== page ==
Yes, it’s another post about the wonder that is Twitter. Thinking about it lately, I’ve decided to list a few of the things you can use it for:
- Networking. Well, dur.
- Chat and conversation. When you follow a few people who regularly to chat to each other you a) get to join in and have a good old natter yourself and b) get treated to real entertainment. Some of the conversations that crop up are actually hilarious.
- Search. Want an opinion on something? Want news updates? Chances are you will find it on Twitter. Either search for a phrase / name / product to find out people’s opinions on it or just ask the question. Within a few minutes you’ll have a range of answers.
- REsearch. You can connect with so many different people, you can talk to someone in any country. For a writer this opens up huge possibilities – check if a local idiom is right, what would x profession do in y case, etc etc etc.
- Professional support and knowledge base. There is always someone blogging about whatever sphere you’re working in and the Twitterverse share those links liberally. Excellent way to find blogs you didn’t know existed. Chances are that’s how you got here, so that’s my point proven.
But my personal favourite is for folks like me who are crippled by shyness – in real life that is. I don’t know about other shy people, but my biggest problem is communicating verbally in social situations. Either I freeze and can’t think of anything to say (and the moment is gone) or I trip over words as they stumble out, coming across as inept and inarticulate.
Twitter removes those barriers. In the first instance, the moment doesn’t generally go. Someone posts a status; you want to respond; you think of a response. Unlike a verbal exchange, which has to be pretty much instant, you can take your time. The original post is there if readers forget what you’re responding to so there isn’t the need for an immediate answer. You can select your words, and almost do away with that horrible feeling of “I wish I’d said that…”. You can even leave a conversation and come back in a while later. You give the excuse that you had to do something when really you were thinking of your witty and intelligent response. 😉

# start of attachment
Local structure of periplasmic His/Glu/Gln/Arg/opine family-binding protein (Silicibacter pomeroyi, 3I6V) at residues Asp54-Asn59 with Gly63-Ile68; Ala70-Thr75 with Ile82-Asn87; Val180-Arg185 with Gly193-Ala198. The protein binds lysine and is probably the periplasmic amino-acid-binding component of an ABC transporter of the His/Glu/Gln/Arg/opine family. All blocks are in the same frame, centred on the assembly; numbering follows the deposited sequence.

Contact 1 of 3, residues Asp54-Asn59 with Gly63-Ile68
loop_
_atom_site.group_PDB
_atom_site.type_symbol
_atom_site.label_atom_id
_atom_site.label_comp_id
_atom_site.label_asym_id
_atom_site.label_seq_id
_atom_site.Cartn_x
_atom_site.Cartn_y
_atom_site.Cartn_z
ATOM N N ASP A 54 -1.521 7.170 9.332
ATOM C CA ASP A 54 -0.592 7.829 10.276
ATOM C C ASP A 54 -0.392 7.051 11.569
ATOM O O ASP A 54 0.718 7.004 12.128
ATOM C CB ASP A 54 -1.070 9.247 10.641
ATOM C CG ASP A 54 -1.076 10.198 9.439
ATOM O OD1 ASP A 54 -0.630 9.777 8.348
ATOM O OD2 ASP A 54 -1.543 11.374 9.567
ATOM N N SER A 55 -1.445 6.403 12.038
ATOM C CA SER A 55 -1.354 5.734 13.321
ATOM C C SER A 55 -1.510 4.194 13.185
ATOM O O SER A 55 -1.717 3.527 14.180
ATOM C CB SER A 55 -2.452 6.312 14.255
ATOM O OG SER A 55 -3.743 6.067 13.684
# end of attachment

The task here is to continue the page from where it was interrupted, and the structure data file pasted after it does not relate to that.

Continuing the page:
The other way Twitter helps people to overcome or at least manage shyness is a certain degree of anonymity. On the one hand you could be a raving axe-wielding lunatic for all your followers know, but on the other you can be more yourself than you can in real life. Without the problems of verbal diarrhoea, for instance, making you self-conscious, you relax and just say what you think. You form relationships based on shared interests, and know that people are talking to you because they genuinely want to hear what you have to say – there is very little comparable for a confidence boost.
I have twice met up with people I’ve met on Twitter (it would be more but poverty prevents trips to London or Edinburgh!) and I can honestly say I wouldn’t have had the confidence to do that and have such lovely times without the rapport and conversation I found on Twitter first. I blogged a couple of times last year about how happy I felt going into my thirties, and how much more relaxed I felt about who I am – I hold Twitter directly responsible for a great deal of that.